An ostrich egg, at 3.3 pounds is the largest single cell that exists
today on our planet. It's also the largest egg, and it looks about
the size of a medium cantaloupe. (Some of the dinosaurs had larger
eggs. There's a dinosaur egg in the American Museum of Natural History
in New York that's about the size of basketball.) For comparison,
the smallest bird egg is the bee hummingbird. You could put 4700
bee hummingbird eggs inside one ostrich egg. The bee hummingbird
egg is the size of a small pea and weighs .02 ounces.
Carving an ostrich egg is difficult and wears out the drills rapidly.
An ostrich egg shell has to be tough enough for a 300 pound bird
to sit on it. I've seen pictures of an adult in South Africa standing
on an unhatched egg.
The ostrich hen will typically lay 10 eggs, but some productive
hens will lay more. The hens will often lay their eggs in the same
nest as other hens, with the result that you can find as many as
50 eggs in single a nest.
Ostriches are native to South Africa, but you can find them everywhere
from Texas to Beijing. Farmers grow them for their hides, feathers,
meat, eggs, and other byproducts. They're the world's largest living
By the way, would you ever have guessed that it was the automobile
that saved ostriches from going extinct in the wild? Back at the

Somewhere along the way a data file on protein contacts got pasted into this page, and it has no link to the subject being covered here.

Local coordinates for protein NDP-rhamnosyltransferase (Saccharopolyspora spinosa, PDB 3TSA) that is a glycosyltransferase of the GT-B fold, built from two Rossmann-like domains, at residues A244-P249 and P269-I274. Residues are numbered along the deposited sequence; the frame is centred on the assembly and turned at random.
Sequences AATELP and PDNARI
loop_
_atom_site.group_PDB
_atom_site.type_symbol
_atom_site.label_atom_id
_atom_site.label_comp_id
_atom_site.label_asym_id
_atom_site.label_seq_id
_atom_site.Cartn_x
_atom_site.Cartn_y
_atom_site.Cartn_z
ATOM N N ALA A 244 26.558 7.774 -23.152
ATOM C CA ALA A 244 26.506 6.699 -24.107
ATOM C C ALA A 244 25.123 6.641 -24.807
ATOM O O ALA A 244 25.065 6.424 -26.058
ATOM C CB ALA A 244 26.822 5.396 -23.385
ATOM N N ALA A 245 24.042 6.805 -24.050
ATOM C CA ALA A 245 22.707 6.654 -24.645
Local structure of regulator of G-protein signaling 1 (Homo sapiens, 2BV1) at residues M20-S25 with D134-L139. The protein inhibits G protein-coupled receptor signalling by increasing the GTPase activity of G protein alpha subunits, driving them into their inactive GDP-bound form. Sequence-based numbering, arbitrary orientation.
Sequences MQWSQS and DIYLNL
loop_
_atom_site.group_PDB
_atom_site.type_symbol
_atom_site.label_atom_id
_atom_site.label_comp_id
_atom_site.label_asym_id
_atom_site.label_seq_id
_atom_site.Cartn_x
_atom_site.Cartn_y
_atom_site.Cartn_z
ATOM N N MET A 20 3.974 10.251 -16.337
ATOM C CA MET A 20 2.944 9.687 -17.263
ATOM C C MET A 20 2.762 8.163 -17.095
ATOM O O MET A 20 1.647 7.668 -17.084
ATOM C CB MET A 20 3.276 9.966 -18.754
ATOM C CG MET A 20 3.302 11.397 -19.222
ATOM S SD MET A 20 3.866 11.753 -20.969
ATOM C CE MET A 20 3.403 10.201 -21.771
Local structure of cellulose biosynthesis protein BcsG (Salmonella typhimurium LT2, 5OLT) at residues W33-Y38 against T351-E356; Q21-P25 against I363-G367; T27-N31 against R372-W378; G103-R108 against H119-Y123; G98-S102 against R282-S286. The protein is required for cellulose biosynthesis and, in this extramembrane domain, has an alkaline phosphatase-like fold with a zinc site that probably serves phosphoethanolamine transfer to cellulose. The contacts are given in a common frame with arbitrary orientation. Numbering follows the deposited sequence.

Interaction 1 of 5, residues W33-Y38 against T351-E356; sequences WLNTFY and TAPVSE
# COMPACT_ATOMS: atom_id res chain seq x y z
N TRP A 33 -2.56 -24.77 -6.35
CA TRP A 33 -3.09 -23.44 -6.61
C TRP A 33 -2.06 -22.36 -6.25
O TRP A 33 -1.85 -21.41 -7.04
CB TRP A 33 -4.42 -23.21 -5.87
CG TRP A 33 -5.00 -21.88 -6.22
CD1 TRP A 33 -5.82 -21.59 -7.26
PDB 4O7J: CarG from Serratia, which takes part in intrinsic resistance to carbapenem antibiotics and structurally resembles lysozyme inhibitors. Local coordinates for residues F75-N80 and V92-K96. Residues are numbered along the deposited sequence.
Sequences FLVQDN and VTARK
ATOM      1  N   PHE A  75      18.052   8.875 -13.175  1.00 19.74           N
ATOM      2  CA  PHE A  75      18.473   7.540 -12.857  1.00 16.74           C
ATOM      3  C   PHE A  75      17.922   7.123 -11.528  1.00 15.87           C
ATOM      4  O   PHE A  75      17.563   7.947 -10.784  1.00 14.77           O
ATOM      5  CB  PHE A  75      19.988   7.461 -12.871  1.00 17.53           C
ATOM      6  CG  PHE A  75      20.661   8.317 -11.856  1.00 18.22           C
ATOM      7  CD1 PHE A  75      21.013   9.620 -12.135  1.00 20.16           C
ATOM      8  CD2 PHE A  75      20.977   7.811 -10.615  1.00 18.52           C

time of the American Revolution, a French Queen, Marie Antoinette
made a casual gesture that consigned thousands of species of beautiful
birds to extinction. She took a feather from a decorative stand
and placed it in her coiffeur. Instantly wearing feathers became
a fashion rage. Ladies throughout the world vied for the most elaborate
feathers they could find for their hairdos and hats. Hunting wild
birds for their feathers became a large scale enterprise throughout
the world. Species after species was hunted to extinction. The ostrich
feathers were particular prized because they have such a "floaty"
quality to them. The ostriches were on the verge of extinction in
the wild when an unexpected savior occurred on the scene: the automobile.
When milady was on her horse, sidesaddle, gracefully cantering across
the fields, her ostrich plume looked lovely. On the other hand,
when she was in an open automobile speeding along at 40 miles per
hour, the ostrich plume was a disaster. Ostrich feathers went out
of style, and records that still exist in the National Agricultural
Library show that the trade in ostrich feathers virtually ceased
You can tell an emu egg by it's large size and greenish black color.
It's about the size of a small grapefruit and in shape, it makes
you think of a football with rounded ends. The emu egg, by the way,
comes in several shades of greenish black. It can be fairly light
to almost black. I've seen one that was actually more blue than
The emu is a smaller cousin of the ostrich and you can find them
in Australia. It stands about six feet tall and weighs around 150
pounds. It's being grown for meat in this country. I have a friend
who grows them and she says that some can lay as many as 47 eggs,
while others lay only one or two.
The emu has a really neat defense mechanism against its predators.
An emu can only run at about 35 miles per hour, while some of its
predators -- they're cats-- can run at close to double that speed.
Nevertheless, the emus still survive. A cat may be chasing an emu
and gaining on it. The emu can't escape by flying, since no bird